Beloved Islander, John Anthony Zanella, died Sunday, December 12, 2004 . Always known as Johnny, he was born August 22, 1943 in Grand Rapids , MI . He was the son of John Anthony Zanella, Sr. and Virginia T. Young, both deceased.
Johnny fell in love with Beaver Island as a child and bought his first piece of property along King's Highway as a young man at the age of seventeen with the hopes of someday making Beaver Island his permanent residence.
He attended Ferris State University in Big Rapids, MI for three years where he pursued psychology as his main area of study and research. However, he left his college career to answer what he considered a bigger and more important calling.
During the Vietnam War, Johnny recognized his patriotic duty and volunteered for service in the United States Army. He proudly served three years where he earned the rank of SPC-5 and the job title of Mess Sergeant.
After his military service, Johnny went to work with his father in the family flooring business in Grand Rapids , MI . He eventually took over the business and ran it for over a decade.
On August 22, 1997 he married Ann Margaret Bomers, originally from Grand Rapids . They were joined together on top of the south end lighthouse by long time family friend Rev. “Slim” Bailey. They have lived happily together on the island ever since.
Along with his wife Ann, Johnny is survived by his four children and sister. His children include: John Carl Zanella, Molliejo Virginia Zanella, Patrick Lee Zanella, and Rosemary Wittemore. His only sibling is Maryann Zanella of Clarksville , MI . He was expecting his first grandson, appropriately named John Anthony Zanella, in April 2005.
Johnny was a longtime member of AMVETS Post 46. He participated in various AMVETS functions including regular pancake breakfasts. He utilized his experience as Mess Sergeant to assist in the kitchen.
Johnny Zanella was laid to rest at Holy Cross Cemetery Thursday, December 16, 2004 . AMVETS Post 46 members officiated with military rites, including prayers, Taps, and a presentation of the American flag to Johnny's wife Ann.
He was a loving father, doting husband, patriot soldier, and loyal friend. He valued truth, honesty, dignity, and respect. He strived to live by these principles providing an example for his children to be proud of. He was a solid member of the Beaver Island community and will be greatly missed by all those who knew him. We will forever feel the loss of John Anthony Zanella Jr. and will proudly and lovingly remember him.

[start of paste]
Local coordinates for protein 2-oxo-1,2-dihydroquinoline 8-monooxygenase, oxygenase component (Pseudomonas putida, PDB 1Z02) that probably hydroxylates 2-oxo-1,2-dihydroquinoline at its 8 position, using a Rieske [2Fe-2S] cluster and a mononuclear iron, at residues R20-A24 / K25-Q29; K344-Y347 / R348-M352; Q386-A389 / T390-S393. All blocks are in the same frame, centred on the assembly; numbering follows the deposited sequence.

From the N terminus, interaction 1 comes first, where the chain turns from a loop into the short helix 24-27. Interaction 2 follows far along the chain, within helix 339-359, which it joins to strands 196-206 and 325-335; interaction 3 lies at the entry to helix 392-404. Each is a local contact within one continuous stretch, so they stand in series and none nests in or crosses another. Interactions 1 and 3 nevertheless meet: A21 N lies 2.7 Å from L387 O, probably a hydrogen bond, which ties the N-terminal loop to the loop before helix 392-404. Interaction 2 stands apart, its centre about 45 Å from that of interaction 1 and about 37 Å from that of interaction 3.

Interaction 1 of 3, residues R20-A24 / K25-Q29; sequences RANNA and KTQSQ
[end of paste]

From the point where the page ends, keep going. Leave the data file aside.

Well I'm pretty much all done with Christmas shopping. Last week covered not only medical appointments, but braving stores - the thing I like least. Started out the entire process with a beautiful flight and upon landing I told my folks I'd go get the car and they could stay in the terminal building where it was warm. Like most parents who don't listen to their kids, my dad grabbed his suitcase as soon as the luggage cart arrived and headed out the door. Now I was busy getting my red car and didn't notice that he wasn't where I thought he would be. It seems Kendra Wojan had pulled up in front of the building - also driving a red car - and popped her trunk. Dad didn't look, he just saw a red car with an open trunk and was ready to toss his case it but got quite a jump start on his adrenalin level when two manikin heads rolled forward. Needless to say, he was quick to scurry back into the terminal and left the suitcases at the door. A few minutes later I arrived and noticed that he gave MY trunk a once over before putting anything in it. Then we were off to the motel to get ready for some marathon shopping before their appointments. First stop was Walmart. Unlike other years when I needed a GPS system to find the store from the 3,143 square mile parking lot, this year my Dad had a handicap permit so we had high hopes of finding something nice and close to the door - NOT, didn't happen. Every cotton-picking handicap spot was taken by vehicles who didn't have stickers which added to my already heightened blood-pressure (just the idea of Christmas shopping had originally brought it up). I dropped them at the door and drove around the parking lot for what seemed like an eternity before finding an empty slot. Finally, in the door. Now when my dad and I shop, (keep in mind we only do that under extreme pressure) we run in, grab what we want and get the heck outta there. Not so with my mother, I think she holds the world record for aisle wandering. Dad and I found what we wanted and then set off to find Mom. Oh man, in a large store with at least 9,254,657,425 demented, happy holiday shoppers it takes at least 2.5 hours to find someone. Next time we're going to implant a homing device on Mom. We finally pried her out of the store and headed back to Charlevoix for some much needed dinner and rest.